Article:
Post Your Gustav Becker Clocks Here

Discussion in 'General Clock Discussions' started by Mike306p/Ansoniaman, Jul 5, 2006.

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  1. roughbarked

    roughbarked Registered User

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    Abteilung is correct as is your description and no, I'm not a native German speaker.
     
  2. dgmcrm

    dgmcrm Registered User
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    Here is a Gustav Becker regulator from the latest Tom Harris auction. It is my first Gustav Becker. I like Black Forest type cases, which is why I bought this particular clock although it was not made in the "Black Forest" region. The movement is marked with S/N 48314 which according to Karl Kochmann's book would place it circa 1871 or 1872. See photos. My question is this: Was this a "one-off" design or was it one of many similar hunter theme organic designs made by GB? Information from that time period is not available in the NAWCC library. The logo on the back plate is very weak but clearly implies Freiburg, Silesia.

    IMG_0170.JPG IMG_0225.JPG IMG_0227.JPG IMG_0228.JPG
     
  3. KurtinSA

    KurtinSA Registered User
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    The Kochmann dating reference has been superseded with John Hubby's date ranges...see John's post regarding this...your clock is more like 1885.

    Post Your Gustav Becker Clocks Here

    From some of the other things that John has posted, that logo is different than anything so far. I'll be interested to here what he has to say.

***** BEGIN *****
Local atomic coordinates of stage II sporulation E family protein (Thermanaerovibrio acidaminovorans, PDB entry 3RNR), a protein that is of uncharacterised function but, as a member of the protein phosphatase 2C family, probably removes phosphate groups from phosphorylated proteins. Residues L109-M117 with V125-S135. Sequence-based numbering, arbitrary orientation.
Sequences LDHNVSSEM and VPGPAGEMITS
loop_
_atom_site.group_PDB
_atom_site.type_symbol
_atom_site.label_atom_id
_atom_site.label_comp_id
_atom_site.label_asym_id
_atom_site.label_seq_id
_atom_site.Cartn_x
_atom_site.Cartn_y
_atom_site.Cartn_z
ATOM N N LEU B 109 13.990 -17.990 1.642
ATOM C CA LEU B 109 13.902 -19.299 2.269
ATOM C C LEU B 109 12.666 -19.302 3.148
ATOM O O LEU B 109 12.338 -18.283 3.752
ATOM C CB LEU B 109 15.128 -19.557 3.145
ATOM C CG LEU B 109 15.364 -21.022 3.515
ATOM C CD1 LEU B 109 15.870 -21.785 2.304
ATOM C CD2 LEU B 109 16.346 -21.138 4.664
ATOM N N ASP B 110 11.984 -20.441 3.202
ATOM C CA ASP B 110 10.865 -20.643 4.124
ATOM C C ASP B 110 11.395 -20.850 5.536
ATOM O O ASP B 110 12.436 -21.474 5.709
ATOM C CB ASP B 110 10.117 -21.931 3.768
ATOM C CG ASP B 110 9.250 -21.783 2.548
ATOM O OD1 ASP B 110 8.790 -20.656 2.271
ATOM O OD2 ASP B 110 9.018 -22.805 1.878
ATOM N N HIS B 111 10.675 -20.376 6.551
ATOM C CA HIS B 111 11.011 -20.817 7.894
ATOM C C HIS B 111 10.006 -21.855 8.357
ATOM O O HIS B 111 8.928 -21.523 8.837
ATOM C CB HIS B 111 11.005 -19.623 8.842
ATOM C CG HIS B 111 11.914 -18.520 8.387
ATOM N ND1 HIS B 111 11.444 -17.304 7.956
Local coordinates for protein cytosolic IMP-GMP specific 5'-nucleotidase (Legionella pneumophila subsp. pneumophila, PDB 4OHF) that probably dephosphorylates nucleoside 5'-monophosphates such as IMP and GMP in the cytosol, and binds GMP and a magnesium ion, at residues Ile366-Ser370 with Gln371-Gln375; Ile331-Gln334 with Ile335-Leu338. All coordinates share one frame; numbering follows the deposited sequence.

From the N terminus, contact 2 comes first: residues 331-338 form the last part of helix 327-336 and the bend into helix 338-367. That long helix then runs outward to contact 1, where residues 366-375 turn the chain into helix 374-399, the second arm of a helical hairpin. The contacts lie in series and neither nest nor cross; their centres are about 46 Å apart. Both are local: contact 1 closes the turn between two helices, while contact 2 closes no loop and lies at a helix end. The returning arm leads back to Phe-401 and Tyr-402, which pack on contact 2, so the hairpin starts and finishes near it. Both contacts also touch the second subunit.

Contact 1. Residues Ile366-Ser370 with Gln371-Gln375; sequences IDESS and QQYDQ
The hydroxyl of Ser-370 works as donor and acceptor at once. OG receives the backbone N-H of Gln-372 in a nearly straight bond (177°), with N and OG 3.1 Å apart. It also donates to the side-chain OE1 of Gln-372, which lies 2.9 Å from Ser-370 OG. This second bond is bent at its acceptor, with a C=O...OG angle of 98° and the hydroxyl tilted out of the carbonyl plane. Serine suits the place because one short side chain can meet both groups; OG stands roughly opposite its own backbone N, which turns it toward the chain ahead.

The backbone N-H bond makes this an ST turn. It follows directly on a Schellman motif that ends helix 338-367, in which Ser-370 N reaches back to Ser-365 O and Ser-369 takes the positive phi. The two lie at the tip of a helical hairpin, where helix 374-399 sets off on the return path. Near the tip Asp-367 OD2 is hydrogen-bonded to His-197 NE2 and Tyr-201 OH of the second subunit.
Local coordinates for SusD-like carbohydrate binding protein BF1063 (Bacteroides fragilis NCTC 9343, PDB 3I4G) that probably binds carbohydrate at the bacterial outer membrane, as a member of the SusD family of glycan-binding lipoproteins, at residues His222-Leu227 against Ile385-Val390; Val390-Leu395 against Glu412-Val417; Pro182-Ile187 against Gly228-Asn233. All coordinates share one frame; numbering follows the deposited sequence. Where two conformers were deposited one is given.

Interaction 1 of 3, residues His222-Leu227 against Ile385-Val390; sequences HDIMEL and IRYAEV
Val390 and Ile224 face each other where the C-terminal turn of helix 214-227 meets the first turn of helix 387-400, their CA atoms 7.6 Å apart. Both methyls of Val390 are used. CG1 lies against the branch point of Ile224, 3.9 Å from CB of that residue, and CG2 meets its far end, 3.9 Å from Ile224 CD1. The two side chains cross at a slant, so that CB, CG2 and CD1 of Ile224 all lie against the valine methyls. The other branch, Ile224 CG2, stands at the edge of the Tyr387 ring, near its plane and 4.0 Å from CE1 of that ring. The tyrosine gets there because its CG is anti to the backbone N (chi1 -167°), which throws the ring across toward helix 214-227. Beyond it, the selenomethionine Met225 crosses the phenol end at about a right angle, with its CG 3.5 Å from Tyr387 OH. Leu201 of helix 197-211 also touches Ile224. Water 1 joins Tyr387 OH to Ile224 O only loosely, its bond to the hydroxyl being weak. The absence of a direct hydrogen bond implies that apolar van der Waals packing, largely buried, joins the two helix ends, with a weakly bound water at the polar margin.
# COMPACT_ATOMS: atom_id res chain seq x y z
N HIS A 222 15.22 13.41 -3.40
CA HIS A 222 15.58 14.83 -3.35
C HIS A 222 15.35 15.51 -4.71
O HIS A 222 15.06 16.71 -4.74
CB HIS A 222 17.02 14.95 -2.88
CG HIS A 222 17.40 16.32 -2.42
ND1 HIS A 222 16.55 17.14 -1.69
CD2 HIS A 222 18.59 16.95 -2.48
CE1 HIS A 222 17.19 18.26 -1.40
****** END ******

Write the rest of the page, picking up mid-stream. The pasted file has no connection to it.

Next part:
Kurt
     
  4. dgmcrm

    dgmcrm Registered User
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    Thanks for your response. However, the S/N falls clearly in the 1871 range according to John's data and Kochmann's book. This S/N is 48314
     
  5. KurtinSA

    KurtinSA Registered User
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    Sorry...I guess you're right...I was reading too many zeroes into your serial number. John does say that Kochmann's data is reasonable until 1900.

    Kurt
     
  6. vin

    vin Registered User

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    hello again, is this GB clock missing a crown? my father in germany just send this to me by package, thats why i dont know if it is missing or not, hope you can give some screenshots of possible crown for this model... thanks
    ps: is this gb clock real?
     
  7. vin

    vin Registered User

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  8. John Hubby

    John Hubby Principal Administrator
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    #2808 John Hubby, Dec 5, 2017
    Last edited: Dec 5, 2017
    Well, first thing to do here is to see who actually made the movement. The logo is for Uhrenfabrik Concordia (UCEG = Uhrenfabrik Concordia Eingetragnene Genossenschaft), one of the "children" companies of GB in Freiburg that was started by ex-employees of Gustav Becker and operated from mid-1881 to June 22 1899 when it and four other companies were merged with GB. Based on the serial number this movement was made in 1889 using my Concordia database info for dating. Here is a better photo of the actual logo:
    68950 Mvmt Logo-SN.jpg So, what you have is a marriage, although the only part of it that seems "not" to be by Concordia is the dial, which has a much later (c. 1907) GB dial logo. The hands are correct for Concordia although it appears the "tail" of the minute hand has been broken off. Here is one that is complete; Concordia used this distinctive design for most of their clocks:
    38558 Dial.jpg